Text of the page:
No. 84-C-1589.

465 So.2d 688 (1985)


Supreme Court of Louisiana.

April 1, 1985.

Attorney(s) appearing for the Case

James Michael Stefanski, Edwards, Stefanski & Barousse, Crowley, for plaintiff-applicant.

Gregory Laborde, Andrus, Preis & Kraft, Lafayette, for defendant-respondent.

MARCUS, Justice.

Michael Jerry Campbell brought suit on October 16, 1980 against his employer, Luke Construction Company, to recover permanent total disability benefits under the Louisiana Worker's Compensation Law for a back injury which occurred on August 26, 1980 during the course and scope of his employment. The trial judge rendered judgment on December 8, 1981 in favor of Campbell and awarded him compensation benefits for one year and medical expenses. On July 28, 1982, Campbell filed a petition seeking modification of the previous judgment of compensation pursuant to La.R.S. 23:1331.1 The trial judge dismissed the claim and the court of appeal affirmed.2 On Campbell's application, we granted certiorari to review the correctness of that decision.3

Campbell was hired by Luke Construction in August of 1980 as a roustabout. His duties included general labor around the work sites and lifting of heavy objects. On August 26, 1980, Campbell, age 23, was loading chains which weighed about one to two hundred pounds onto a truck when he felt a sharp pain in his back. Campbell had no prior history of lower back injury or pain. He reported the incident to his supervisor, who took him to see Dr. Howard Alleman who took x-rays and prescribed muscle relaxers and rest. He later referred Campbell to Dr. Fred Webre, an orthopedic surgeon. Dr. Webre saw Campbell three times and found that while his subjective complaints of back and right leg pain could suggest a herniated disc, there was no reason why he could not return to work nor any reason for further orthopedic treatment. Campbell next saw Dr. Alfred Harmon, a general practitioner, who diagnosed lumbosacral sprain and recommended physical therapy and use of a lumbosacral brace. After three visits, he referred Campbell to Dr. John Cobb, an orthopedic surgeon. Dr. Cobb diagnosed soft tissue injury. He conducted an electromyographic study and a myelogram, both of which yielded "normal" results.

In February of 1981, Campbell sought treatment from Dr. James Oates in Houston, Texas, a medical doctor with a specialty in physical medicine and rehabilitation. Dr. Oates conducted physical and electromyographic examinations and concluded that Campbell had sustained damage to the right and possibly the left nerve roots in his lower back which was most likely caused by a herniated disc. He stated that the negative results of the previous myelogram did not preclude his diagnosis. Dr. Oates referred Campbell to Dr. Harry Slade, a neurosurgeon.4 Dr. Slade hospitalized Campbell and performed a lumbar venogram which indicated defects consistent with a herniated disc at L4-5. The record further reflects that Campbell received physical therapy treatments about 24 times between October and November of 1980 and about 65 times between January and April of 1981.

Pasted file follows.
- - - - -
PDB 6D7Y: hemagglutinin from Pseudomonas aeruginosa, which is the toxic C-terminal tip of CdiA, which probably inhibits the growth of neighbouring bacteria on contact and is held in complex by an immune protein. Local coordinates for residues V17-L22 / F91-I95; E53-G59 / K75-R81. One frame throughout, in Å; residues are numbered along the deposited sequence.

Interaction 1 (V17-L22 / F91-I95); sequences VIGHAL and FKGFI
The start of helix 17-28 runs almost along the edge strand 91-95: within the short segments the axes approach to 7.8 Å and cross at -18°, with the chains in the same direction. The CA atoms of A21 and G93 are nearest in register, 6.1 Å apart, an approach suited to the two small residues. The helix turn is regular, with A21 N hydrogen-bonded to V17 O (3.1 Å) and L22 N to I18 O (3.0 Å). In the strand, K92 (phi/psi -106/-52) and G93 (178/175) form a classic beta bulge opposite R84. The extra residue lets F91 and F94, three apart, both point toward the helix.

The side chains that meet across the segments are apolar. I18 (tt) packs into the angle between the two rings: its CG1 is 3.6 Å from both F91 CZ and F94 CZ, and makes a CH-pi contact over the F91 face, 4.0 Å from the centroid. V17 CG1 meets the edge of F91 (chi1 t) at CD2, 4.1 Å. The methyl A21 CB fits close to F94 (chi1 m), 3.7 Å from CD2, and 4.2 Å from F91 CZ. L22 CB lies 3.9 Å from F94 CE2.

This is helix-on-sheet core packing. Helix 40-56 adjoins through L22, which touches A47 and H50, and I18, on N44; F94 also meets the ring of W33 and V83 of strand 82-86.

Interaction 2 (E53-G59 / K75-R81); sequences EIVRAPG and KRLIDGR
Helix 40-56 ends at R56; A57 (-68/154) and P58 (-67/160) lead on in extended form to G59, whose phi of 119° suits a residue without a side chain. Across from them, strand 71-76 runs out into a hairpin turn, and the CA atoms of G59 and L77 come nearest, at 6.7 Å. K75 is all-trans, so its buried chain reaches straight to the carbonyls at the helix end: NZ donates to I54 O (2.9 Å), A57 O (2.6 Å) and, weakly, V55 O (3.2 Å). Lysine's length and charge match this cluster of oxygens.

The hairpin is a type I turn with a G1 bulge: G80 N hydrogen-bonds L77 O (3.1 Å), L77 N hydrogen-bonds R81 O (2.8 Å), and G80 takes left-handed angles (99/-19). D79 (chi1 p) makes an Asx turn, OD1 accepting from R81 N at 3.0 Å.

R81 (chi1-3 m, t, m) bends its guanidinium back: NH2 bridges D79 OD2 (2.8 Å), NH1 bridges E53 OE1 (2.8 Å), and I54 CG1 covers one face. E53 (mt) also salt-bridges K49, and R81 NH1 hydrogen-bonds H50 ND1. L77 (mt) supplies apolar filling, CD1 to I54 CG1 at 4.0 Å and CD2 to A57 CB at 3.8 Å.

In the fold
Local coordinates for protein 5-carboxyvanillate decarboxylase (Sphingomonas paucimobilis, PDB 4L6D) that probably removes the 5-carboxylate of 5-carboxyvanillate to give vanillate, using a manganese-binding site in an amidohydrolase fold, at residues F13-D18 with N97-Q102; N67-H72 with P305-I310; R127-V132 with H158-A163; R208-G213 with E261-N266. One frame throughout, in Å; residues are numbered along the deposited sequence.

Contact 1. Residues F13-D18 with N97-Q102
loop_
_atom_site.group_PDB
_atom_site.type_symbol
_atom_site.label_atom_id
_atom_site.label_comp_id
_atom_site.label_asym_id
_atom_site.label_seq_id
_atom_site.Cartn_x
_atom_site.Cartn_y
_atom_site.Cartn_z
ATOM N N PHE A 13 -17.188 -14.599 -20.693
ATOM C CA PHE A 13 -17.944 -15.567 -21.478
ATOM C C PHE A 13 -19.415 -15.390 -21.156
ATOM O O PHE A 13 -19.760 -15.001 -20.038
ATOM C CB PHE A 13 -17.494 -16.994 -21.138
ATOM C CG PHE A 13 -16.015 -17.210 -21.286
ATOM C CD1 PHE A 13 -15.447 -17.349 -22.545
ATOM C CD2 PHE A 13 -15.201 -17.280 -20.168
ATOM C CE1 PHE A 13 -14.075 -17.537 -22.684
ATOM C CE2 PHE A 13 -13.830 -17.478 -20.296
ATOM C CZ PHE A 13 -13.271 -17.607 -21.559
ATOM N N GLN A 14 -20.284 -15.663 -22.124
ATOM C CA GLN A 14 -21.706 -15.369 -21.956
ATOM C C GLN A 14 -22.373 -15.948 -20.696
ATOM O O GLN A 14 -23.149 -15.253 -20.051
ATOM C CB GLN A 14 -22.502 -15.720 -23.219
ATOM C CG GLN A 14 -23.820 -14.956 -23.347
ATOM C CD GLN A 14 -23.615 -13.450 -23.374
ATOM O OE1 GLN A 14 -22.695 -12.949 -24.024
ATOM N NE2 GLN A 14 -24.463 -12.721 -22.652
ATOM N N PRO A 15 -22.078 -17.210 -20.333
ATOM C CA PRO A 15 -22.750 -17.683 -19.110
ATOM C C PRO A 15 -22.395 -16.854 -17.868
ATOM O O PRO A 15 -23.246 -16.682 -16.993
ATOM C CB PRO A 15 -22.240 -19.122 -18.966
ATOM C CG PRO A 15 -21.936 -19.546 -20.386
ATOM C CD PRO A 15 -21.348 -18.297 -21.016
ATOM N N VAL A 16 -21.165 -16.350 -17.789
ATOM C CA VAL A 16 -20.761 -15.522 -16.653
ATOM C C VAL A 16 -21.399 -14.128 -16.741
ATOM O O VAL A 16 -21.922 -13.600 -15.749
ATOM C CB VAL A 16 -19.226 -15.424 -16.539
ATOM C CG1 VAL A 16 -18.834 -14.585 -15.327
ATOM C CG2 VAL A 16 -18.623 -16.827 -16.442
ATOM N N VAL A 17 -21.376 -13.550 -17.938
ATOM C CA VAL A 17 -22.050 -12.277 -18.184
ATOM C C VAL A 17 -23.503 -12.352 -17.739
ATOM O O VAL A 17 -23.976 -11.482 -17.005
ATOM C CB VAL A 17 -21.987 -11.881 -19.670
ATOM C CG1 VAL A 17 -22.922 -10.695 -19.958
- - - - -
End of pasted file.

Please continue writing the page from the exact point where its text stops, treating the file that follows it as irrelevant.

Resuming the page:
The trial judge concluded that Campbell was disabled for a period of one year and awarded him compensation for twelve months together with medical expenses. Luke Construction satisfied the judgment. Thereafter, on July 28, 1982, Campbell filed a petition for modification of the judgment of compensation alleging that tests done since the December 8, 1981 judgment indicated that he was suffering from a herniated disc at L4-5 and that he was totally and permanently disabled and was therefore entitled to increased disability benefits and medical expenses. The trial judge found that Campbell failed to prove a disabling condition and dismissed the modification claim. The court of appeal affirmed.

The sole issues presented are whether Campbell suffers from a disability which has increased since the original compensation judgment and, if so, the nature and extent of his disability and the amount of compensation to which he is entitled.

The record reflects that subsequent to the December 8, 1981 judgment, Campbell continued to seek medical attention for back pain. Between January 20, 1982 and March 1, 1983, he saw Dr. Kate Lee about 13 times in connection with back pain. While hospitalized in March of 1982 for a urinary infection, Campbell was also treated for back pain. On February 21, 1982, Campbell returned to Dr. Harry Slade, the neurosurgeon who had performed a venogram prior to the first trial.5 Dr. Slade testified that he hospitalized Campbell and conducted a myelogram. He opined that the myelogram results showed a "constant filling defect" on the right side of L4-5, which correlated with the results and diagnosis he had obtained from the earlier lumbar venogram. Dr. Slade offered further testing or surgical procedures such as rhizotomy or laminectomy, but Campbell declined.